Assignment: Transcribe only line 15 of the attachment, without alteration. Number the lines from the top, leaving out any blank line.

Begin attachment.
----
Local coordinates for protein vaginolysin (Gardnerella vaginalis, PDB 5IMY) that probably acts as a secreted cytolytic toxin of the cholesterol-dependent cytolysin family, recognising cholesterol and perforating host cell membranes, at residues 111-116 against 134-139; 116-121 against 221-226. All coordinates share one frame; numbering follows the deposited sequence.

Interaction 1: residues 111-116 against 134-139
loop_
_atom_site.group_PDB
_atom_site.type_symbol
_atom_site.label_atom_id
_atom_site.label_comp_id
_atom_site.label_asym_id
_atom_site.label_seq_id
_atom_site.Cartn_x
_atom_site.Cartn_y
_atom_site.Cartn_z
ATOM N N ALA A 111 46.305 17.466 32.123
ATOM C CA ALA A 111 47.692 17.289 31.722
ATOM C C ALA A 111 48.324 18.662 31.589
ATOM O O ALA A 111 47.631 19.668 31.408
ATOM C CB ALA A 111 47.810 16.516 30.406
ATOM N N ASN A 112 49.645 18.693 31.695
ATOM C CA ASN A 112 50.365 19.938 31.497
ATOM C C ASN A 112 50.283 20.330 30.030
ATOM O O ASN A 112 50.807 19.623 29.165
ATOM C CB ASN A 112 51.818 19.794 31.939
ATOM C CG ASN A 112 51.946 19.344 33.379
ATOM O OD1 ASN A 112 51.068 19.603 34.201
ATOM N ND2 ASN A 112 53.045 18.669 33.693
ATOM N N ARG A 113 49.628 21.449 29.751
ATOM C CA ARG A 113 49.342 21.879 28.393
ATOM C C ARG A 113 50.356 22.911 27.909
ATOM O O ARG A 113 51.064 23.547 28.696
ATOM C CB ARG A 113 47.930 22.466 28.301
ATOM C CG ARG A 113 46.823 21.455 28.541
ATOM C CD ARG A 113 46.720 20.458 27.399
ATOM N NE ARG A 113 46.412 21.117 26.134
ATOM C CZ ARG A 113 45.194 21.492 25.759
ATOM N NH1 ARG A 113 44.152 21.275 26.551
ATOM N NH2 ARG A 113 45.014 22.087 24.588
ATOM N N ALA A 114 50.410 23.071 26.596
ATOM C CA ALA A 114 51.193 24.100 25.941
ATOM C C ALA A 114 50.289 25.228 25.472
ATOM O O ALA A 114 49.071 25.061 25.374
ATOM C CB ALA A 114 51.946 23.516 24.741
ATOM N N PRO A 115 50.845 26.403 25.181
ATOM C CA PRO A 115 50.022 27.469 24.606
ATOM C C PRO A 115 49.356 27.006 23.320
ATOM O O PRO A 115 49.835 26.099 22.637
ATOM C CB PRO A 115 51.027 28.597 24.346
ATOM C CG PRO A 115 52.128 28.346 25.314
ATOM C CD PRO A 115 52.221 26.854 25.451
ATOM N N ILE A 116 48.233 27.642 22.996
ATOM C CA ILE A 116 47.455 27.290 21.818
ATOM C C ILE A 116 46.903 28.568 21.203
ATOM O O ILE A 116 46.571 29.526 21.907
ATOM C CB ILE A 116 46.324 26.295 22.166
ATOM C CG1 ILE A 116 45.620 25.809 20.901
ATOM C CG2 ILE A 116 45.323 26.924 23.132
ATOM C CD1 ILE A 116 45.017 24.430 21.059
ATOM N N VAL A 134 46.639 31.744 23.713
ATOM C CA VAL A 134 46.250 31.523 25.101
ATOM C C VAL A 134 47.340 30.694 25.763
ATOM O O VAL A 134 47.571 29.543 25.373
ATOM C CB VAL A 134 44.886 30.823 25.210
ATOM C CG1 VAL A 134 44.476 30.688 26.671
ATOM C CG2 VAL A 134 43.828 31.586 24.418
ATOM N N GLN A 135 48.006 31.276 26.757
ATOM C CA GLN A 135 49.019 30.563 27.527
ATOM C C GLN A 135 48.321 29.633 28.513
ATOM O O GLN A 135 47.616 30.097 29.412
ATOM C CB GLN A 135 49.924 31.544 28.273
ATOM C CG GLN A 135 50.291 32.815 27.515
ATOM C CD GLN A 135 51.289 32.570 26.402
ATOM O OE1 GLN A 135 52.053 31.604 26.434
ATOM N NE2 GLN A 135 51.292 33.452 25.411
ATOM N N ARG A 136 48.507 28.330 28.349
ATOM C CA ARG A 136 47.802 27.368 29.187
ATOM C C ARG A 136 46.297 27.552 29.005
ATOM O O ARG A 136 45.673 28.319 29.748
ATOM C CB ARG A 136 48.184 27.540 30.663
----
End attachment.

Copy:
ATOM C C ALA A 111 48.324 18.662 31.589